As a nation, Pakistan reigns as master of its potential yet buckles in the face of prevailing challenges. The country is confronted by uncertain geo-political realities. It shares borders with nations that are home to the second- and third-largest defence budgets globally, while the world’s lone superpower and biggest military spender retains key interests in the region.
Closer to home, trade imbalances and debt intricacies continue to be a factor in macro-economic conversations. Elsewhere, UN projections regarding Pakistan’s ongoing population explosion makes for grim reading. The world body predicts: by 2025, the country will be home to some 242 million people; by 2030, half of the population will live in cities, representing the largest urbanisation in South Asia that remains mostly unplanned. The UN also warns that by 2050, Pakistan’s population will surpass the 400-million mark.
Despite the odds, including the self-inflicted legacy from poor policy decisions and the burden of inheriting a frontier market (less advanced capital markets in the developing world), Pakistan has managed to produce a bright and talented young population. That the country features in the top four freelancing markets is not coincidental, but indicative of this. If we can leave our mark on this rapidly growing billion-dollar export industry — imagine what we could achieve if all hurdles were removed. The answer is important, not just for us, but for the rest of the world.
Policymakers and multilateral institutions can apply the lessons learned here to other emerging markets. Indeed, Pakistan will play a crucial role in the post-BRIC (Brazil, Russia, India, China) economic landscape that will power future global growth by creating consumer middle classes, which are then fully integrated with the rest of the world through trade, resulting in outsized contributions to global GDP (Gross Domestic Product) gains.
The challenge, then, becomes about how to tap into our inheritance of less. Where can we get the most bang for the rupee? Can we snipe at one area to ensure that greatest economic value is generated over the medium- to long-term? The answer lies in the marriage of financial technology (FinTech) with Small and Medium Business (SMB) empowerment.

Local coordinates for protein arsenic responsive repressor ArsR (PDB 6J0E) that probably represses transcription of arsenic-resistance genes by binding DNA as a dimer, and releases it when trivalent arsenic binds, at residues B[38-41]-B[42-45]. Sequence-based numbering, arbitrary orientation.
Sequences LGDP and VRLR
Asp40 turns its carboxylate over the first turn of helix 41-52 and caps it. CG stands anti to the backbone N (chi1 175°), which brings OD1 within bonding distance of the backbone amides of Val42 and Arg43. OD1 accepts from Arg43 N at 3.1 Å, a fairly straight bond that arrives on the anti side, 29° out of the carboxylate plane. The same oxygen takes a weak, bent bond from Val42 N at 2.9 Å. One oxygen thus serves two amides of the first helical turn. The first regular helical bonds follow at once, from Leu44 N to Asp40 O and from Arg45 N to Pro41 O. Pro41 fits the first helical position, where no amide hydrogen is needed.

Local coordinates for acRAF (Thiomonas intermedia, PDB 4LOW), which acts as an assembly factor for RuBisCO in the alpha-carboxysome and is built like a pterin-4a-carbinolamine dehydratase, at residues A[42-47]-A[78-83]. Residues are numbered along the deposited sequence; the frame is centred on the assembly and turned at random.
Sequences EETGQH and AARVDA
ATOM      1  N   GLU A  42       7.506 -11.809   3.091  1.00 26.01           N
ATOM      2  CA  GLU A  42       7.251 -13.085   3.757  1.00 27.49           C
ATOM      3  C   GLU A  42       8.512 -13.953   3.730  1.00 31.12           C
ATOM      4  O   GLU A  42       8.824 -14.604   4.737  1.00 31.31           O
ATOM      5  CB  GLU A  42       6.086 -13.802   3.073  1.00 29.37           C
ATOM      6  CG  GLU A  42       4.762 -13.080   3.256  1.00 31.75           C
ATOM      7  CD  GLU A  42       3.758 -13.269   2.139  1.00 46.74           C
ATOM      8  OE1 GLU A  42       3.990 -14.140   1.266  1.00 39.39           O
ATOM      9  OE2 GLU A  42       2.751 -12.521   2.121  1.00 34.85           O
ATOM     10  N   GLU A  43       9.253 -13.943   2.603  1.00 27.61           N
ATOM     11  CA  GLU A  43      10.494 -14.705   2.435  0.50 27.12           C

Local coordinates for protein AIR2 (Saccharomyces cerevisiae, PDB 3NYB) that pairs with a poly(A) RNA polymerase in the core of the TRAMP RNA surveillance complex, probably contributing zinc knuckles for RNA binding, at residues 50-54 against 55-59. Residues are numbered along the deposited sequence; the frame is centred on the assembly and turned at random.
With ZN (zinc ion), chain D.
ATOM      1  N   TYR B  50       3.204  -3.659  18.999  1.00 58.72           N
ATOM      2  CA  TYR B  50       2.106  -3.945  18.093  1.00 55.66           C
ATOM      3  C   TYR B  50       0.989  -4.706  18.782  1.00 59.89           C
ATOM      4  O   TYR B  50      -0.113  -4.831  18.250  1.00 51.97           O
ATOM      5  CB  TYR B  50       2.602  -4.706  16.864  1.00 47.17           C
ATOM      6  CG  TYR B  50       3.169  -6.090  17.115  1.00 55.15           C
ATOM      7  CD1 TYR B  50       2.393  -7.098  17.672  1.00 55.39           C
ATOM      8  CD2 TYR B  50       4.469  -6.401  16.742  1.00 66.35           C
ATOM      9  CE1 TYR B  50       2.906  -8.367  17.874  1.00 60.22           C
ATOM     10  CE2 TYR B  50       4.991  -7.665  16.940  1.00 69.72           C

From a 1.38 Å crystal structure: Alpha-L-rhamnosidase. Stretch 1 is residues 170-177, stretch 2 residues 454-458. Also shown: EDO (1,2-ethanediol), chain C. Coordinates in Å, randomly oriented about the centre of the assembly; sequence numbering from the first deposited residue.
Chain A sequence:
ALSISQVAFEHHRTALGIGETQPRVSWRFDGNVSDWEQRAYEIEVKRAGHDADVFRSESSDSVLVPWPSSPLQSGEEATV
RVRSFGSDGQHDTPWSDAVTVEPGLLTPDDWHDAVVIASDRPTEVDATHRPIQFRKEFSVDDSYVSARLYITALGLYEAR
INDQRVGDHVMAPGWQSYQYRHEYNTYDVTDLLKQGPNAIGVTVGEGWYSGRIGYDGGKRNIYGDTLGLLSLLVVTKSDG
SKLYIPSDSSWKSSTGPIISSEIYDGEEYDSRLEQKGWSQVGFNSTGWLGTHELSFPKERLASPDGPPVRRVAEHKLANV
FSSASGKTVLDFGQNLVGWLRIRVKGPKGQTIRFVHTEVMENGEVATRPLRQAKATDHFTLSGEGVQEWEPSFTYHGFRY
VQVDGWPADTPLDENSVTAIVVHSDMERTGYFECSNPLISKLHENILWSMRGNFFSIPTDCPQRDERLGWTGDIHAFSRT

According a report published in 2019 by the Office of Advocacy (of the US Small Business Association, looking at GDP 1998-2014 ), SMBs generate 44 percent of US economic activity and employ 75 percent of the workforce. In the EU, it is higher, with SMBs accounting for 57 percent of economic activity while employing 66 percent of the workforce (GDP 2005-2016). Here, in Pakistan, SMBs contribute 40 percent of GDP, accounting for 30 percent of exports and provide 80 percent of non-farming employment (according to research published in 2017).
In short, where SMBs tread — countries tend to follow. In emerging market Pakistan, SMBs are hit by low productivity and barriers to finance, triggering high failure rates overall. Yet all is not lost. If we can empower SMBs via digital inclusion and transformation, the state will benefit from tax revenue increases. The economy will experience growth as SMBs become more resilient and create more jobs.
Fortunately, the stars appear to be aligning for SMB facilitation in Pakistan, with important partners converging to ensure that empowerment of approximately three million SMBs happens at scale.
First and foremost is the State Bank of Pakistan (SBP), which has aggressively moved on both the regulation and strategic projects front. Its PDS (Payment Systems Department), led by Director Sohail Javaad, has rapidly rolled out regulations aimed at pushing digital inclusion across consumer and business spaces. Among the priorities: ensuring that POS (Point of Sale) machine coverage extends to SMBs by giving targets to banks; locking down a 1.5-2.5-percent MDR (Merchant Discount Rate) to incentivise players; awarding specific (EMI) Electronic Money Institutions licenses that pave the way for payment startups to include SMBs digitally. The SBP has, in addition, launched Raast — Pakistan’s first payment system enabling instant end-to-end digital payments among individuals, businesses and government bodies. Moreover, this initiative provides full connectivity across all financial institutions, offering real time settlement and almost zero transaction costs. In the first phase, Raast will be restricted to bulk payments made by the government. Yet within a year, the project will begin realising its true potential and extend services to individuals and SMBs. Raast also features a fully interoperable Raast QR (Quick Response Code). The SBP has, essentially, created the most advanced payment rail in the country with the most agile user experience; conditions crucial to its being adopted at the SMB-level.